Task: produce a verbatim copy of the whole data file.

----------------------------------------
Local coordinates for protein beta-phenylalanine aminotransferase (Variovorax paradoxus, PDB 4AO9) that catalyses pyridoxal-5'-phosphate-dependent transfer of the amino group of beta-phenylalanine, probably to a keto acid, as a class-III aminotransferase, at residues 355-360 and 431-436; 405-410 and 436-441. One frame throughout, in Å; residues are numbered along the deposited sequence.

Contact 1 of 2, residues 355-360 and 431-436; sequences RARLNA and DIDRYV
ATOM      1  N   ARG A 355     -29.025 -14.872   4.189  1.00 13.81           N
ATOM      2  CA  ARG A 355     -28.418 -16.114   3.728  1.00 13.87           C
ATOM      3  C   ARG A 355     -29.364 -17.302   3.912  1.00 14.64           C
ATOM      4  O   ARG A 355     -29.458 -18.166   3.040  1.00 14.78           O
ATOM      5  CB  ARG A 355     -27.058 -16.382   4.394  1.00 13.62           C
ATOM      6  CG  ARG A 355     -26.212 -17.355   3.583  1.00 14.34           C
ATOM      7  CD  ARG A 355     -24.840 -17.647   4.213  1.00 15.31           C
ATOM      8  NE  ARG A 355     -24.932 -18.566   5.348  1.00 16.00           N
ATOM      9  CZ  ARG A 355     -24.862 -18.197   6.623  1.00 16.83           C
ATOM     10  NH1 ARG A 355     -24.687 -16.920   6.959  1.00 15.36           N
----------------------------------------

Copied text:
Local coordinates for protein beta-phenylalanine aminotransferase (Variovorax paradoxus, PDB 4AO9) that catalyses pyridoxal-5'-phosphate-dependent transfer of the amino group of beta-phenylalanine, probably to a keto acid, as a class-III aminotransferase, at residues 355-360 and 431-436; 405-410 and 436-441. One frame throughout, in Å; residues are numbered along the deposited sequence.

Contact 1 of 2, residues 355-360 and 431-436; sequences RARLNA and DIDRYV
ATOM      1  N   ARG A 355     -29.025 -14.872   4.189  1.00 13.81           N
ATOM      2  CA  ARG A 355     -28.418 -16.114   3.728  1.00 13.87           C
ATOM      3  C   ARG A 355     -29.364 -17.302   3.912  1.00 14.64           C
ATOM      4  O   ARG A 355     -29.458 -18.166   3.040  1.00 14.78           O
ATOM      5  CB  ARG A 355     -27.058 -16.382   4.394  1.00 13.62           C
ATOM      6  CG  ARG A 355     -26.212 -17.355   3.583  1.00 14.34           C
ATOM      7  CD  ARG A 355     -24.840 -17.647   4.213  1.00 15.31           C
ATOM      8  NE  ARG A 355     -24.932 -18.566   5.348  1.00 16.00           N
ATOM      9  CZ  ARG A 355     -24.862 -18.197   6.623  1.00 16.83           C
ATOM     10  NH1 ARG A 355     -24.687 -16.920   6.959  1.00 15.36           N